David Cay Johnston
Portfolio ISBN: 1-978-1-59184-191-3 352 pages $24.95
The editors of AEGIS journal are died in the wool free-market capitalists, and believers in the minimal amount of government intervention. We do not, however, believe in thievery or a disconnect of economics from the public good. Nor do we believe in the legitimacy of extortion, intimidation, or government corruption as tools of private enterprise. Nor do we believe that all industries can be free of regulation, or price regulation (power generation springs to mind), nor even that all industry can be run as for-profit enterprise (health care, for example, where health care is turned to profit by refusing health care). Free Lunch deals with all these areas.
Many people who ostensibly base their economic views on Adam Smith – we suspect that some of them ascribe to but have never actually read An Inquiry into the Nature and Causes of the Wealth of Nations – seem to have forgotten Smith’s warnings that unchecked self-interest, especially when aided by the government, will spoil the benefits of capitalism. He said, “People of the same trade seldom meet together, even for merriment and diversion, but the conversation ends in a conspiracy against the public, or in some contrivance to raise prices.” Smith notes, “But though the law cannot hinder people of the same trade from sometimes assembling together, it ought to do nothing to facilitate such assemblies, much less to render them necessary.” This ignored dictum, reflected in the 35,000 paid lobbyists infesting Congress, figures heavily inJohnston’s view of the causes of many of today’s economic problems.
If we ask ourselves, today, the question that Reagan asked in 1980 (Are you better off now than you were four years ago?) how could the answer be anything but yes? After all, our economy has more than doubled since 1980, and income increased by 79 percent between 1980 and 2005, while the population increased by only a third, which means there was more money for everyone. So how could we not be better off?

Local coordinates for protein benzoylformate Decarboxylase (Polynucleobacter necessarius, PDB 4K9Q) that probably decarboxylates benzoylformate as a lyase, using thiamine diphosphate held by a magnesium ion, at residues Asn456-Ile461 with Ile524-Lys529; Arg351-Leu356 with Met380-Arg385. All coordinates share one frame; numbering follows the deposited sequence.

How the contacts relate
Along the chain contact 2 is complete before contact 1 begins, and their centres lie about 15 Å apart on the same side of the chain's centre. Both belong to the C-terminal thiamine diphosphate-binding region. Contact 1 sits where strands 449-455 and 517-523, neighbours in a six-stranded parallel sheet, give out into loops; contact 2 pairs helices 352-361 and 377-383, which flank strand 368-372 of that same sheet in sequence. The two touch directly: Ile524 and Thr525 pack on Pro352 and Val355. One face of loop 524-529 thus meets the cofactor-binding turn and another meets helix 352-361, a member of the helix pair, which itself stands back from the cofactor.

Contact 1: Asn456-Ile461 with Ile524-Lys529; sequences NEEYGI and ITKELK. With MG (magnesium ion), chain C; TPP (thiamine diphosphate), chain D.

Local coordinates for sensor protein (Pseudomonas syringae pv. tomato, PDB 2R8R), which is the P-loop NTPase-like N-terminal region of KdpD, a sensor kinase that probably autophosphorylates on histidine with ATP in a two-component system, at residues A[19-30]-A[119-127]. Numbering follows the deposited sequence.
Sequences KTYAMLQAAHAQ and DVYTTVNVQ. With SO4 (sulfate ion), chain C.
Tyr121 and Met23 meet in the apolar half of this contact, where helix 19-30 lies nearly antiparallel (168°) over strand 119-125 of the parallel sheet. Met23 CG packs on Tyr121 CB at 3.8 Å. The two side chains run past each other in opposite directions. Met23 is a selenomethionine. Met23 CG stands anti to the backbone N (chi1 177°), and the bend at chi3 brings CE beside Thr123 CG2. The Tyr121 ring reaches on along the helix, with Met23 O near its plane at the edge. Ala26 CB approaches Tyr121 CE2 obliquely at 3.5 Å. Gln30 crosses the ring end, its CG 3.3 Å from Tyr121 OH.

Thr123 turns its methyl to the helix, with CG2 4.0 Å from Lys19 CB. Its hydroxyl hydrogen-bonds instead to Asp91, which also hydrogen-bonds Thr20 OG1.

The answer, of course, depends on who “we” is. In 2005 the top one-tenth of one percent of households – some 300 thousand men, women, and children made more than the 150 million who make up the bottom half. In 1980 the bottom 90 percent of the population shared roughly two-thirds of the income, while by 2005 they shared roughly half.
But didn’t the majority of Americans still see a growth in income as a result of the efforts of the rich and the superrich? No. Income for the bottom 90 percent of Americans actually dropped relative to inflation, and they had less money to spend each week. The result is a country whose income distribution matches that of third-world nations like Brazil and Russia.
This change in income distribution is the result of government policy choices. Since the 1980s, we have moved from the 1930s policy of strengthening the middle class to strengthening the well-lobbied wealthy.
There were three reactions to this book, largely related to the readers’ position on the political spectrum. On one side, you had readers horrified by what was happening. On the other, side we had readers who considered the book an invaluable how-to on using the government for enrichment if you are fortunate enough to have money for, er, lobbying.
In the middle, we had a philosophical view that this was really caused by failing industries trying to cling to the status quo as long as they can and invent exasperating theories for why competing technologies should be throttled. They believed that this book is a public treatise on how dying companies are supported by the government though regulating other companies out of business, and how large companies use all of their political will, muscle, and check books to exchange even more favors for more money. It is chapter and verse about how a government can be perverted by business for business’s needs and against the public interest (read Tyranny of the Status Quo by Milton Friedman).